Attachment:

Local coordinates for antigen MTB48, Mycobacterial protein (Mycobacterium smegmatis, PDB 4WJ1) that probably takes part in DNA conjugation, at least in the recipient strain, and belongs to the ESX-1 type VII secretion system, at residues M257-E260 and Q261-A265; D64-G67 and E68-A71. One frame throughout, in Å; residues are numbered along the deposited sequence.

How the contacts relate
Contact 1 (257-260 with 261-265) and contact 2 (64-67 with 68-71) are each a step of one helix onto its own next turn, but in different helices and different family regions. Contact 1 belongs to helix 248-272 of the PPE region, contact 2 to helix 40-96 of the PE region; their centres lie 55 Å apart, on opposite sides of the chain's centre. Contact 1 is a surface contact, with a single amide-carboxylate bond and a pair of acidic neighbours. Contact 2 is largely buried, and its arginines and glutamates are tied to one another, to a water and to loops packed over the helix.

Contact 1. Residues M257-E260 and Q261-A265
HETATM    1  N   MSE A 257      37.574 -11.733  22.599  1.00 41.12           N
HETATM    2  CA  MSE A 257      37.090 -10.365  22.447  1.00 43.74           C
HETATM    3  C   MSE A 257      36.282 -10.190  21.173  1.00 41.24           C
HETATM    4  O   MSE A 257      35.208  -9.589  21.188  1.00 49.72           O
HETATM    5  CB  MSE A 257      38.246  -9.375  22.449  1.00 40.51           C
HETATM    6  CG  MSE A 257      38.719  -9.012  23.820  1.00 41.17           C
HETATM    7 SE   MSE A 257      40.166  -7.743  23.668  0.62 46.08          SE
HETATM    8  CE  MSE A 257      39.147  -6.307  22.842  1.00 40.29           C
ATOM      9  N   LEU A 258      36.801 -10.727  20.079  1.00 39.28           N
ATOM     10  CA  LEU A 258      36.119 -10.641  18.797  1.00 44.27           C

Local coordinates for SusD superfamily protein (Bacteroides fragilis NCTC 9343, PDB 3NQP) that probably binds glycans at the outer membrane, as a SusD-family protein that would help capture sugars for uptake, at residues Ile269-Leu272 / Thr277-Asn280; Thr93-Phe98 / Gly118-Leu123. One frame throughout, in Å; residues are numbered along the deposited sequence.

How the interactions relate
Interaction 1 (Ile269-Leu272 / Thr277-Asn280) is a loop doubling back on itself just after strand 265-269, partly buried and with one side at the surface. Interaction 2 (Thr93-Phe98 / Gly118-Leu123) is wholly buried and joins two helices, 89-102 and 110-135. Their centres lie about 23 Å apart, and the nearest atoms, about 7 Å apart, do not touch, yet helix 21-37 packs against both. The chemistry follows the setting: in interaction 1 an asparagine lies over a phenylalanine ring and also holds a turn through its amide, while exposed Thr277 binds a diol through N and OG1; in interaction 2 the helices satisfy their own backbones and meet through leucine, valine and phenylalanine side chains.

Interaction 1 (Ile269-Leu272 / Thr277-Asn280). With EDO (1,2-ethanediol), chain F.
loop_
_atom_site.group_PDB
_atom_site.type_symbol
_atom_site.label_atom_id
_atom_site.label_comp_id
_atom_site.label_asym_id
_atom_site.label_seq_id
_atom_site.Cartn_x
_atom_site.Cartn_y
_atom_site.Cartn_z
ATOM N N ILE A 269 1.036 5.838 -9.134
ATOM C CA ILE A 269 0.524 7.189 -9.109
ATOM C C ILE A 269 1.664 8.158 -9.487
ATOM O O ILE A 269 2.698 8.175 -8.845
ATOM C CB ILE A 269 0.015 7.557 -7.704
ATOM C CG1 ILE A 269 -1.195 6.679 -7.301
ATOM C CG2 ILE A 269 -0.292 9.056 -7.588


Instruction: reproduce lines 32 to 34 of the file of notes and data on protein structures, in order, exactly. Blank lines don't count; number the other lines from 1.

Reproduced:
ATOM O O ILE A 269 2.698 8.175 -8.845
ATOM C CB ILE A 269 0.015 7.557 -7.704
ATOM C CG1 ILE A 269 -1.195 6.679 -7.301